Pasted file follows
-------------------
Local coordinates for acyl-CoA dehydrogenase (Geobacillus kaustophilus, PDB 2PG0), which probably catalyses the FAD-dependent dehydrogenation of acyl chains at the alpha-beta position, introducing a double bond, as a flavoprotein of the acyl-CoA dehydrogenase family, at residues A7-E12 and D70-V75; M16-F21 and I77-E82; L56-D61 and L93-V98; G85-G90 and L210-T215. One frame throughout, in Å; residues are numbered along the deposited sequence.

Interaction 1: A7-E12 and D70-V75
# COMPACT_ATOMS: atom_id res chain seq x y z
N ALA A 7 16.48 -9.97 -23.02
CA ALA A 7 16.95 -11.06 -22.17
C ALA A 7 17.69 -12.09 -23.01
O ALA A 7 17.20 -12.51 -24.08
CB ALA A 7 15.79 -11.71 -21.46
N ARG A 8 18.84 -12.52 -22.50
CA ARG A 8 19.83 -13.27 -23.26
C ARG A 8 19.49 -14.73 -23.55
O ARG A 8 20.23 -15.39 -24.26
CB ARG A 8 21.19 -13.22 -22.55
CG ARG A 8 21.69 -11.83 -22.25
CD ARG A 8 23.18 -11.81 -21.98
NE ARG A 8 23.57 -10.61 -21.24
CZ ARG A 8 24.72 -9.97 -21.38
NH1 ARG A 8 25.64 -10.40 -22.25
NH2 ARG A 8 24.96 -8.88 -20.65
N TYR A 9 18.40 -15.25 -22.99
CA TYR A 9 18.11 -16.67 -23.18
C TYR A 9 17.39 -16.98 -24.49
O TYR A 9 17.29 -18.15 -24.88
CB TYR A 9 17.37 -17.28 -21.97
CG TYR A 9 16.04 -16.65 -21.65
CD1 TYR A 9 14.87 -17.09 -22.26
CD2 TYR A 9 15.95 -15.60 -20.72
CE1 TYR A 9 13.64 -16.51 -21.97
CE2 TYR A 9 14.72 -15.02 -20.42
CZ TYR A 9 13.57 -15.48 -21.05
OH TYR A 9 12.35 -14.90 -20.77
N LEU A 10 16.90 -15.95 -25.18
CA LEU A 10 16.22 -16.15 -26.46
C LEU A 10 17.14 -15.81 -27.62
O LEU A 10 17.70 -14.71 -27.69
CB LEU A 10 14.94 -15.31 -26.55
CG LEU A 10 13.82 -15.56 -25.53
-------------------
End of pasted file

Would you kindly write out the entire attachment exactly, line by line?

Local coordinates for acyl-CoA dehydrogenase (Geobacillus kaustophilus, PDB 2PG0), which probably catalyses the FAD-dependent dehydrogenation of acyl chains at the alpha-beta position, introducing a double bond, as a flavoprotein of the acyl-CoA dehydrogenase family, at residues A7-E12 and D70-V75; M16-F21 and I77-E82; L56-D61 and L93-V98; G85-G90 and L210-T215. One frame throughout, in Å; residues are numbered along the deposited sequence.

Interaction 1: A7-E12 and D70-V75
# COMPACT_ATOMS: atom_id res chain seq x y z
N ALA A 7 16.48 -9.97 -23.02
CA ALA A 7 16.95 -11.06 -22.17
C ALA A 7 17.69 -12.09 -23.01
O ALA A 7 17.20 -12.51 -24.08
CB ALA A 7 15.79 -11.71 -21.46
N ARG A 8 18.84 -12.52 -22.50
CA ARG A 8 19.83 -13.27 -23.26
C ARG A 8 19.49 -14.73 -23.55
O ARG A 8 20.23 -15.39 -24.26
CB ARG A 8 21.19 -13.22 -22.55
CG ARG A 8 21.69 -11.83 -22.25
CD ARG A 8 23.18 -11.81 -21.98
NE ARG A 8 23.57 -10.61 -21.24
CZ ARG A 8 24.72 -9.97 -21.38
NH1 ARG A 8 25.64 -10.40 -22.25
NH2 ARG A 8 24.96 -8.88 -20.65
N TYR A 9 18.40 -15.25 -22.99
CA TYR A 9 18.11 -16.67 -23.18
C TYR A 9 17.39 -16.98 -24.49
O TYR A 9 17.29 -18.15 -24.88
CB TYR A 9 17.37 -17.28 -21.97
CG TYR A 9 16.04 -16.65 -21.65
CD1 TYR A 9 14.87 -17.09 -22.26
CD2 TYR A 9 15.95 -15.60 -20.72
CE1 TYR A 9 13.64 -16.51 -21.97
CE2 TYR A 9 14.72 -15.02 -20.42
CZ TYR A 9 13.57 -15.48 -21.05
OH TYR A 9 12.35 -14.90 -20.77
N LEU A 10 16.90 -15.95 -25.18
CA LEU A 10 16.22 -16.15 -26.46
C LEU A 10 17.14 -15.81 -27.62
O LEU A 10 17.70 -14.71 -27.69
CB LEU A 10 14.94 -15.31 -26.55
CG LEU A 10 13.82 -15.56 -25.53